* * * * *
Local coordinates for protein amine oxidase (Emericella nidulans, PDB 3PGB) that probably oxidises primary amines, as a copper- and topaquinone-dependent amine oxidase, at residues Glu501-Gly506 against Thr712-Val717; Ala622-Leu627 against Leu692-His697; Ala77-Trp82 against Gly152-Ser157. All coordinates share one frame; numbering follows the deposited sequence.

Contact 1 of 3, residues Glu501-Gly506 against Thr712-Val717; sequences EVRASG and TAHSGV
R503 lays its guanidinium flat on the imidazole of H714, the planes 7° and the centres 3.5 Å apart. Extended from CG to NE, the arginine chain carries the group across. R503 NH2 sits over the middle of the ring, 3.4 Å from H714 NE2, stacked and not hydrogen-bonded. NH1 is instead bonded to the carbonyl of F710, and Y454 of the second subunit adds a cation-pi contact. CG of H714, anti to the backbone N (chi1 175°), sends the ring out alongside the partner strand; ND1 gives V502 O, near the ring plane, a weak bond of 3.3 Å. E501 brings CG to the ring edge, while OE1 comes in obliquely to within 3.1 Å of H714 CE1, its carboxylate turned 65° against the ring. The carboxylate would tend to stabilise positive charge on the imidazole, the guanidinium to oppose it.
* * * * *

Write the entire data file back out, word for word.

Local coordinates for protein amine oxidase (Emericella nidulans, PDB 3PGB) that probably oxidises primary amines, as a copper- and topaquinone-dependent amine oxidase, at residues Glu501-Gly506 against Thr712-Val717; Ala622-Leu627 against Leu692-His697; Ala77-Trp82 against Gly152-Ser157. All coordinates share one frame; numbering follows the deposited sequence.

Contact 1 of 3, residues Glu501-Gly506 against Thr712-Val717; sequences EVRASG and TAHSGV
R503 lays its guanidinium flat on the imidazole of H714, the planes 7° and the centres 3.5 Å apart. Extended from CG to NE, the arginine chain carries the group across. R503 NH2 sits over the middle of the ring, 3.4 Å from H714 NE2, stacked and not hydrogen-bonded. NH1 is instead bonded to the carbonyl of F710, and Y454 of the second subunit adds a cation-pi contact. CG of H714, anti to the backbone N (chi1 175°), sends the ring out alongside the partner strand; ND1 gives V502 O, near the ring plane, a weak bond of 3.3 Å. E501 brings CG to the ring edge, while OE1 comes in obliquely to within 3.1 Å of H714 CE1, its carboxylate turned 65° against the ring. The carboxylate would tend to stabilise positive charge on the imidazole, the guanidinium to oppose it.